Girls wrestling: Luedtke signs with Wartburg

Apr. 3—OTTUMWA — The first Ottumwa female wrestler to qualify for multiple Iowa High School boys state wrestling tournaments.

The first Ottumwa wrestler to win an Iowa Girls High School State Wrestling Tournament title.

Now, Jasmine Luedtke is officially the first member of the Ottumwa High School girls wrestling to program to sign with a collegiate program. The two-time 106-pound IGHSAU state wrestling champion made it official on Monday morning, signing her name on a letter of intent with Wartburg College.

"It's just relieving. There's no more pressure about the decision," Luedtke said. "It was a tough decision. I wanted to make sure that I chose the right school, so I took my time with it."

Being a two-time state champion with over 100 career wins, many coming wrestling for the Ottumwa High School boys team as both a freshman and a sophomore, there was no question as to whether Luedtke would be a valued commodity for a collegiate program. Ultimately, the NCAA Division III school in Waverly stood out to Luedtke as the program to join.

"I was choosing between Wartburg and another school. It was a long process to make my final decision," Luedtke said. "I got to hang out with the girls by ourselves. I liked the campus. It was amazing. It just felt right to me."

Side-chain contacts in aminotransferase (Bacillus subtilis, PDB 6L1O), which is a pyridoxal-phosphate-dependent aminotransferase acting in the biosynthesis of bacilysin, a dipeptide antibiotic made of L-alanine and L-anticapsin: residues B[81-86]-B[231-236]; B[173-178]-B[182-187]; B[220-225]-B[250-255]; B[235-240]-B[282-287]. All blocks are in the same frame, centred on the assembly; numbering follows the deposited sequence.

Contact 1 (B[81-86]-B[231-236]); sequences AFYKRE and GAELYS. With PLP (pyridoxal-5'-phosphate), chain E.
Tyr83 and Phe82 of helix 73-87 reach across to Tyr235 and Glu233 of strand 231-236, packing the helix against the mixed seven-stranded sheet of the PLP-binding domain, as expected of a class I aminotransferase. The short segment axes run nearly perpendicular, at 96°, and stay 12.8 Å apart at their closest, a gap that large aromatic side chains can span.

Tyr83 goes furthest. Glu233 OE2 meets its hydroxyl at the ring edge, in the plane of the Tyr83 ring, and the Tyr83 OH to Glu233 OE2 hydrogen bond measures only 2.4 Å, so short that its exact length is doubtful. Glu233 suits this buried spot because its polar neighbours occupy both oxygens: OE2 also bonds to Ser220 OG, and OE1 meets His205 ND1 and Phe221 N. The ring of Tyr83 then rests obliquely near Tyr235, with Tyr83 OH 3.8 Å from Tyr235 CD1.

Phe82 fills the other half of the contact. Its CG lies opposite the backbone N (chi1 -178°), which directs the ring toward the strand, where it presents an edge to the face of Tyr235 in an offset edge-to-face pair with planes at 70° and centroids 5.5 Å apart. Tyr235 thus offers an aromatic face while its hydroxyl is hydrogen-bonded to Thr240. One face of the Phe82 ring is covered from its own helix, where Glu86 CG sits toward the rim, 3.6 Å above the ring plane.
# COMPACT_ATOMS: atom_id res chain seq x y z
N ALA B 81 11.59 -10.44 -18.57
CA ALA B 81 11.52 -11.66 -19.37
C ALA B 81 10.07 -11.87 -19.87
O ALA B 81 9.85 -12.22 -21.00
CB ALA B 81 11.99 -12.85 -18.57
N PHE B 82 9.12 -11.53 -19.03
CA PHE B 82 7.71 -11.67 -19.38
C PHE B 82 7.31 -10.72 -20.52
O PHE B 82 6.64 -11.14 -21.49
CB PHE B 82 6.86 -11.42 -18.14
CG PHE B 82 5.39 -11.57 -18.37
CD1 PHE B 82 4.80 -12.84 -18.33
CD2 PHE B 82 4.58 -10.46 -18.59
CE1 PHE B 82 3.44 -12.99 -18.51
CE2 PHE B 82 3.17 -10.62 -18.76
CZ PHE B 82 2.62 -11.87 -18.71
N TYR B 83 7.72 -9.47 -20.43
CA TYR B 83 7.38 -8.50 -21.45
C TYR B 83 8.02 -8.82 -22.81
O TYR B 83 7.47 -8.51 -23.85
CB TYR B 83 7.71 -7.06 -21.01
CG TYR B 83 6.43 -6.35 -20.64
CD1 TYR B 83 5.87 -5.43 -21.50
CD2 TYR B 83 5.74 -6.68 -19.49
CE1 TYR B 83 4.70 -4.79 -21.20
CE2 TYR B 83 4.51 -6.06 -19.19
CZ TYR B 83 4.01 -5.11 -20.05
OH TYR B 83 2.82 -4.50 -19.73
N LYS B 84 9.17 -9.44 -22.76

Ottumwa head girls wrestling coach Isaiah Cox is no stranger to the process that Luedtke has gone through, having signed his letter of intent to wrestle at Iowa Lakes after back in 2016 after becoming the all-time winningest wrestler as on the OHS boys' team while qualifying and placing twice at state. Having coached Luedtke two a pair of state championships and 71 consecutive wins as part of the Ottumwa girls high school wrestling program, Cox sees plenty of traits that can allow Luedtke to make a smooth transition into collegiate wrestling.

"The work ethic is the biggest thing I see from her that gives her a chance to be successful at the next level," Cox said. "The way she works, the way she grinds to get better, is one of the first things I noticed when came back as a coach. She'll leave our practice and go on to another practice while she's also competing in cross-country or track. That's the type of work ethic you can't teach someone. You've got to have that within you. There will be days where you're tired and may not want to do it, but those are the days you have to go do it and push through just like you have to when you're fighting to win a big match."

Luedtke has won her fair share of big matches. As a freshman at Ottumwa, Luedtke became the fourth female qualifier in the Iowa High School boys state wrestling tournament scoring her 28th win of that season with a 6-4 win over Fort Madison freshman Henry Wiseman scoring the decisive reversal with 21 seconds left in the 106-pound Class 3A district semifinal.